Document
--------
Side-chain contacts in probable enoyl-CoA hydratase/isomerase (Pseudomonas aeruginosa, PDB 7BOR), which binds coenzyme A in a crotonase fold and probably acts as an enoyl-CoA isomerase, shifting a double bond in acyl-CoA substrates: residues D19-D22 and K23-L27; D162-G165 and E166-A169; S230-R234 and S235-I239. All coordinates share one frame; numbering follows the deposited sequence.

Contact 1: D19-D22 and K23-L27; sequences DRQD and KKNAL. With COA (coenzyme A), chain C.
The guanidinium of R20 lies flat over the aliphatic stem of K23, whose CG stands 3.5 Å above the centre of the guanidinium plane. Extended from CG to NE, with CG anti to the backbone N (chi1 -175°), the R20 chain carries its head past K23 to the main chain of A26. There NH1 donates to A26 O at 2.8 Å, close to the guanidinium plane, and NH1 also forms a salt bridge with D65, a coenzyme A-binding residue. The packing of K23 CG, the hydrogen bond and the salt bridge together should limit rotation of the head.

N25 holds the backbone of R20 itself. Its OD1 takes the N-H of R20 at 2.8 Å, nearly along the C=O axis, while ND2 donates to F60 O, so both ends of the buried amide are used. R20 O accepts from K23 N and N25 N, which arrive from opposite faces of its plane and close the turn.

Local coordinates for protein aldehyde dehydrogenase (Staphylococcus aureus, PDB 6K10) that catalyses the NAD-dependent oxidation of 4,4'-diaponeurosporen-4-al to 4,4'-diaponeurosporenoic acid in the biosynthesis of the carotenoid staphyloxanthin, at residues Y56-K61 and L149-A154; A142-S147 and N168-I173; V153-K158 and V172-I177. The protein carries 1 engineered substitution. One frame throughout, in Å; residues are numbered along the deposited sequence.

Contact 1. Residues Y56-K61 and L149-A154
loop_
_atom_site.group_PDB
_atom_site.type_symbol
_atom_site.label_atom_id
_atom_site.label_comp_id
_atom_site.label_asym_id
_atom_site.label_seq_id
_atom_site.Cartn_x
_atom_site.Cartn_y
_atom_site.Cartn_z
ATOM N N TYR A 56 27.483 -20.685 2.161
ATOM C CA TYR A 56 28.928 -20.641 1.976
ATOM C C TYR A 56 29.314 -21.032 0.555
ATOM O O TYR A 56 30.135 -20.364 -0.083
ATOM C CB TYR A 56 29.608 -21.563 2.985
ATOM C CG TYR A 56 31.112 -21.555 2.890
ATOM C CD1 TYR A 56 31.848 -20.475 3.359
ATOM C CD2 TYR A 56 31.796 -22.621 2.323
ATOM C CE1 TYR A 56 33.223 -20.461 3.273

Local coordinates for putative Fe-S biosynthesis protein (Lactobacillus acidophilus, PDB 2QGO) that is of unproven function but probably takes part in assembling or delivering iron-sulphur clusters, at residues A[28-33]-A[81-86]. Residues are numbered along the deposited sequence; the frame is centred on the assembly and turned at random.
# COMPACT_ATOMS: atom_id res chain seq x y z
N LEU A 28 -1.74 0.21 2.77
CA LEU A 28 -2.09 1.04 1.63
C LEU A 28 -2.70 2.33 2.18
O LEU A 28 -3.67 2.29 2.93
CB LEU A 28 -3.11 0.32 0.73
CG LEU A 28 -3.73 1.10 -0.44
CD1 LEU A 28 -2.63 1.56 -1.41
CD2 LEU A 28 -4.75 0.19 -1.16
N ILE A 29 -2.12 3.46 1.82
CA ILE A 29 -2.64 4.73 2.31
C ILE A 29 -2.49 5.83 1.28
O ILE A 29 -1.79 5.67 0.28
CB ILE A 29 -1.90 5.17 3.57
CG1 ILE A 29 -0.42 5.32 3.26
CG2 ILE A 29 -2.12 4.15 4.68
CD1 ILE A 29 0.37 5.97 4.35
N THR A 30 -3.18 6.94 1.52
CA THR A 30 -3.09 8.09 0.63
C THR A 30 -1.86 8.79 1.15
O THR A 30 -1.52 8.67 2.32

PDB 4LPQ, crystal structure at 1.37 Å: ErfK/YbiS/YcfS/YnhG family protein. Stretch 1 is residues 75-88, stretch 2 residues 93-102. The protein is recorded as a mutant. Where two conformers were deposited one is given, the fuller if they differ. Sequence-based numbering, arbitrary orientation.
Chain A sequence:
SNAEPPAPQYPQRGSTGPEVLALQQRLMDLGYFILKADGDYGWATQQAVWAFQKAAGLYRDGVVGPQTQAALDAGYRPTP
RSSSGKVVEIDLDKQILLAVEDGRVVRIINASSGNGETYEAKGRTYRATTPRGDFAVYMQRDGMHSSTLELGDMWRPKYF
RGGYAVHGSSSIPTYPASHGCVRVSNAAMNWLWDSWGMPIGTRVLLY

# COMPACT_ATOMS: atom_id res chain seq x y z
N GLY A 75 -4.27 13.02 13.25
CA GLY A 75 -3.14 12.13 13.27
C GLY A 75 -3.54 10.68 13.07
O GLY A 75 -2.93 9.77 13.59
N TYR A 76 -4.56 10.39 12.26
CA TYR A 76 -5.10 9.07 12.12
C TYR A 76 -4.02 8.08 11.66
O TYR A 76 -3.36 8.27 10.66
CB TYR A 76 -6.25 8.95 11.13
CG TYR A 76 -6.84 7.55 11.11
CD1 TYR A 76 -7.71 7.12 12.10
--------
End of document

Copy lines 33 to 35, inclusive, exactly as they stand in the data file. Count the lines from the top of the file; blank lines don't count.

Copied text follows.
CG LEU A 28 -3.73 1.10 -0.44
CD1 LEU A 28 -2.63 1.56 -1.41
CD2 LEU A 28 -4.75 0.19 -1.16